Typically stoic Germans are rushing stores in an attempt to purchase electric heaters ahead of winter. The panic buying comes as German authorities issue apocalyptic warnings about shortages of natural gas as a result of the loss of Russian deliveries.
The majority of Germans heat their homes with natural gas and supplies have been severely diminished since the beginning of Russia’s brutal invasion and war on Ukraine. Sales of electric space heaters have exploded with demand far outpacing supply in the country of 83 million.
German Economy Minister Robert Habeck told Deutschlandfunk radio on Sept. 30 that the country is in an “extremely tense situation” when it comes to energy supply.
“If we don’t save, if households don’t reduce consumption, we still risk not having enough gas in the winter,” he said.
Europe’s biggest economy is struggling to cope with surging gas and electricity costs caused mostly by a collapse in Russian gas supplies to Europe, which Moscow has blamed on Western sanctions.
The shortage has made a video (below) of former President Donald Trump warning Germany to go viral. Speaking at the United Nations on September 25, 2018, Trump warned Germany not to become dependent on Russian energy. He praised Poland for developing alternative sources. The Trump administration said Russia’s undersea pipeline project to Germany, known as Nordstream 2, would concentrate 75 percent of Russian gas exports to Europe in one pipeline.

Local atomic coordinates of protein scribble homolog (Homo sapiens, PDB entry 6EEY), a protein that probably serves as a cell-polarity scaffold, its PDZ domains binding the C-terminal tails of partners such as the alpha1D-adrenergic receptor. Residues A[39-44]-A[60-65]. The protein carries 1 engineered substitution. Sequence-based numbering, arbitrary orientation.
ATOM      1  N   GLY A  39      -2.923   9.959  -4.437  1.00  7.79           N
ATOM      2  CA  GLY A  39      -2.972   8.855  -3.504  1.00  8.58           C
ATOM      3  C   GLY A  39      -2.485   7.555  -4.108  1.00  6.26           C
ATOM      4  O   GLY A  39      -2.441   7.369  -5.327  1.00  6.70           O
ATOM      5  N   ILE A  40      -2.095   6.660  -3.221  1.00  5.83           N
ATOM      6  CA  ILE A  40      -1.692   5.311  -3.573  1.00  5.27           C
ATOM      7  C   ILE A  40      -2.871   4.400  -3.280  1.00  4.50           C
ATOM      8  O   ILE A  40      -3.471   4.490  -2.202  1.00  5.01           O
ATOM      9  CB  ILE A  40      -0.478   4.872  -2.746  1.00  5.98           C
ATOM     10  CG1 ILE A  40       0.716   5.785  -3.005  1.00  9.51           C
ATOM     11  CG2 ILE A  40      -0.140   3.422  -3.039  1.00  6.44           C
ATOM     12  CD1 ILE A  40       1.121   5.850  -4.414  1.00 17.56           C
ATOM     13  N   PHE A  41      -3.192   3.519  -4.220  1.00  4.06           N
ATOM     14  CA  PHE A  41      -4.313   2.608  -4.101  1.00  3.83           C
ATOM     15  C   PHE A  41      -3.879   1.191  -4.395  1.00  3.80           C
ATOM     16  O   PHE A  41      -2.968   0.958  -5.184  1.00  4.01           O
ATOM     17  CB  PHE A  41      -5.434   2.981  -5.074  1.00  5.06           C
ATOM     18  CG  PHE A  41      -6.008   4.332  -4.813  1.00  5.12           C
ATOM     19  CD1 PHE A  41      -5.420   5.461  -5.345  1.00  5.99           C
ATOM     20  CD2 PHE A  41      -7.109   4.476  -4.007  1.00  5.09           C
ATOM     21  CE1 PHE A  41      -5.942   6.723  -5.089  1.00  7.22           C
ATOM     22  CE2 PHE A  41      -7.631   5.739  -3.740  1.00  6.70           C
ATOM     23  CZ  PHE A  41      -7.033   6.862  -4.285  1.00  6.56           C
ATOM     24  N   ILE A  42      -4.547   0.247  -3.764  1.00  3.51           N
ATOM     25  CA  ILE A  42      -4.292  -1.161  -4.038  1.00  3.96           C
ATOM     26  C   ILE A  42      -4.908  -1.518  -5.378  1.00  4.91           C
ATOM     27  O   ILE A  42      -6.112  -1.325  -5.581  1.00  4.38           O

Trump continued that it was dangerous for Germany and the rest of Europe. As he spoke, German representatives are seen laughing and rolling their eyes. America and European news outlets mocked Trump at the time.
The video has gained tens of millions of views across various internet platforms as of October 2022 as Trump’s statement proved prescient with German shelves of electric heaters remaining empty and rationing being enforced.
Now, Germany’s network regulator Bundesnetzagentur says rationing will be necessary because gas consumption is too high compared to current supply, according to a statement. Gas consumption is currently higher than previous years, even with cutbacks.
“Without significant cutbacks in the private sector, too, it will be difficult to avoid a gas shortage in winter,” said Bundesnetzagentur chief Klaus Mueller in a statement, adding that cutbacks are needed even if temperatures don’t continue to fall and even then, there’s no guarantee of a “sure-fire success.”
Mueller said Germany will be able to get through the winter under three conditions: the country has to import more gas; the gas supplies of neighboring countries must remain stable; and each individual must cut back on gas consumption, “even if it gets even colder toward winter.”
As the winter shortage looms, sales of electric heaters have jumped 76 percent compared to the year-earlier period, according to market research company Growth from Knowledge (GfK) data provided to German news outlet Deutsche Welle.
Reuters contributed to this report.